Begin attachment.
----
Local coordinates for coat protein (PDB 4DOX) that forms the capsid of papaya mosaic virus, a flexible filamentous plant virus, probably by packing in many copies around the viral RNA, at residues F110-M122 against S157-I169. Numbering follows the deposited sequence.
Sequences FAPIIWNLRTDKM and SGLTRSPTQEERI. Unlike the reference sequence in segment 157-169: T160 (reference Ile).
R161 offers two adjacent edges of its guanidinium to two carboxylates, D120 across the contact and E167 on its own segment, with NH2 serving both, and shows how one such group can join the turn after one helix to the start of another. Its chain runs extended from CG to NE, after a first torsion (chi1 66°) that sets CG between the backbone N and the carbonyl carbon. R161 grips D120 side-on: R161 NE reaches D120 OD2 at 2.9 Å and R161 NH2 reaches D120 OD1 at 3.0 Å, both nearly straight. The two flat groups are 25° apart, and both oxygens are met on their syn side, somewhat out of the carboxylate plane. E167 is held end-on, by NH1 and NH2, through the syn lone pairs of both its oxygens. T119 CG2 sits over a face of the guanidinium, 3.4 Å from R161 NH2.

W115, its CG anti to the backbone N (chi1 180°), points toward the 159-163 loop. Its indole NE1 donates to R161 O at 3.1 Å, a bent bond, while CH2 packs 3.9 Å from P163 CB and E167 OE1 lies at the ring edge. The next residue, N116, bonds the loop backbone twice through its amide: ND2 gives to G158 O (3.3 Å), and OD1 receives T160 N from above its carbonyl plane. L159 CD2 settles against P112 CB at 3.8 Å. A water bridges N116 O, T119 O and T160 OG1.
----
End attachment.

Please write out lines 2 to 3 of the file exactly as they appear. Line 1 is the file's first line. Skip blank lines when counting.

Sequences FAPIIWNLRTDKM and SGLTRSPTQEERI. Unlike the reference sequence in segment 157-169: T160 (reference Ile).
R161 offers two adjacent edges of its guanidinium to two carboxylates, D120 across the contact and E167 on its own segment, with NH2 serving both, and shows how one such group can join the turn after one helix to the start of another. Its chain runs extended from CG to NE, after a first torsion (chi1 66°) that sets CG between the backbone N and the carbonyl carbon. R161 grips D120 side-on: R161 NE reaches D120 OD2 at 2.9 Å and R161 NH2 reaches D120 OD1 at 3.0 Å, both nearly straight. The two flat groups are 25° apart, and both oxygens are met on their syn side, somewhat out of the carboxylate plane. E167 is held end-on, by NH1 and NH2, through the syn lone pairs of both its oxygens. T119 CG2 sits over a face of the guanidinium, 3.4 Å from R161 NH2.